Monday, January 5, 2004

Is the war on terrorism over? Have we stopped drug trafficking? Has corruption in corporate America ended?

We must have cured these problems. Why else would federal officials spend their time prosecuting people for importing lobster tails in plastic bags instead of cardboard boxes? And why else would our government prosecute individuals because a small percentage of the lobsters in a particular shipment were less than 51/2 inches and therefore violated Honduran law?

Four people, caught in the government’s net, face as many as eight years in prison because U.S. officials have decided to prosecute them for alleged violations of the Lacey Act, which permits the government to indict individuals for importing “fish or wildlife taken, possessed, transported, or sold in violation of … any foreign law.” On top of that, the government seized the entire shipment — more than $4 million worth of lobsters.

To make matters worse, federal prosecutors tacked on charges of smuggling, money laundering and conspiracy. The lobsters were “smuggled” in plastic bags for all to see. The proceeds from the sale of the lobsters were “laundered” because they were deposited in a bank. And the “conspiracy” charges attach because it takes more than one person to run a lobster boat.

All because the U.S. government thinks there has been a violation of Honduran law.

One small problem: The Honduran government doesn’t think there has been a violation of Honduran law. The attorney general of Honduras wrote to Attorney General John Ashcroft to tell him there is no violation, and Honduran officials have filed a “friend of the court” brief in U.S. courts to explain what Honduran law says on the matter.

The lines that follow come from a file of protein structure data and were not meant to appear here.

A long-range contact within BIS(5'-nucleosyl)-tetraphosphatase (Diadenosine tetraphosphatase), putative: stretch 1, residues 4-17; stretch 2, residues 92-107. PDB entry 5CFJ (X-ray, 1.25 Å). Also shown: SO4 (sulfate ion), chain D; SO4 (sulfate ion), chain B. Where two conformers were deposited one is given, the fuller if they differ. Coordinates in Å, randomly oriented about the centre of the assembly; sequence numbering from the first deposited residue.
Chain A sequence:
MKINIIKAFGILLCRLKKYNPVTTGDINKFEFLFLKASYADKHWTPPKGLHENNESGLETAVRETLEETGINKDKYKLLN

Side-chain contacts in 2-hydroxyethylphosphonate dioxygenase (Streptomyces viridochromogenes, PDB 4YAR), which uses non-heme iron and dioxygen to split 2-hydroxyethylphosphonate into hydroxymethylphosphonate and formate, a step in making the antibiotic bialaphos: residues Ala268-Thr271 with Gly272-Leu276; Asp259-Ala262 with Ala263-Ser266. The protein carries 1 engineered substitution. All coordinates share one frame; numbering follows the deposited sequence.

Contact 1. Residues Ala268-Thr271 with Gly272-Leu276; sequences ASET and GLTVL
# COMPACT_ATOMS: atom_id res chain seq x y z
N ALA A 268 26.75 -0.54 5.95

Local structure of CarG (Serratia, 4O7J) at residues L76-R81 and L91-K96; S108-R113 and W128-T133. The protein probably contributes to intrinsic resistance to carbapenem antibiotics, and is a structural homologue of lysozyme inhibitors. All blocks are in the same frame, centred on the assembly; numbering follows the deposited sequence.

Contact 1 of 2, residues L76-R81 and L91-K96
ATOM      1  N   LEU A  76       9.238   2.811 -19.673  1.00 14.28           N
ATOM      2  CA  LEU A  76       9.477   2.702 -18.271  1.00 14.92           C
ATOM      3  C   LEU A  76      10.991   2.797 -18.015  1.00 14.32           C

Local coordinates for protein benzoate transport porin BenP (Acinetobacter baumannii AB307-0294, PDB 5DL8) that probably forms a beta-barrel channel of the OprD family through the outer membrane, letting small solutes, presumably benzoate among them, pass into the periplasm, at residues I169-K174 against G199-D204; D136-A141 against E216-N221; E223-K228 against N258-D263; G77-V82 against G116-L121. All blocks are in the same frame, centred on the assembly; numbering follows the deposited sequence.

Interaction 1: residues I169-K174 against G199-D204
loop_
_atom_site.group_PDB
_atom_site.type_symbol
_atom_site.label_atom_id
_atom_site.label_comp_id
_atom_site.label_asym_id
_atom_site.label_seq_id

You would think prosecutors would take the hint and move on to more important cases. And perhaps the government will dismiss this case, or the defendants will get the U.S. Supreme Court review it. (Their request for review is pending and should be decided this month.)

But the question remains: How could federal prosecutors proceed with a case simply because they believe — falsely, as it turns out — that Honduran law was violated?

What were the prosecutors thinking? Surely there are more worthy cases to prosecute. So why on Earth are we wasting prosecutorial resources on this?

Part of the problem is power prosecutors wield. They decide whom to charge with a crime and for what. They can take something they think violates another country’s export or import laws and tack on crimes such as smuggling and money laundering to increase the possible penalty.

U.S. prosecutors shouldn’t spend their time deciding whether something violates another country’s law. We have enough crime at home. In fact, we have far too many crimes. If the lobsters truly are too small or need to be in cardboard boxes, can’t our federal health laws or civil wildlife laws enforce the standards?

The real problem is overcriminalization. Members of Congress continue to pass criminal laws to impress their constituents. According to a 1999 study by the American Bar Association, there are more than 3,000 federal criminal offenses on the books, more than 40 percent of were enacted since 1970. (Although the Lacey Act was passed in 1900, its reach was expanded in 1981.)

Chances are, Americans would prefer federal law enforcement officials to spend their time on terrorism, drug trafficking and corporate corruption. With the amount of crime we have today, we simply can’t afford to have them play lobster police.

Ellen S. Podgor, professor of law at Georgia State University, is on the board of directors of the National Association of Criminal Defense Lawyers. Paul Rosenzweig is a senior legal research fellow at the Heritage Foundation.

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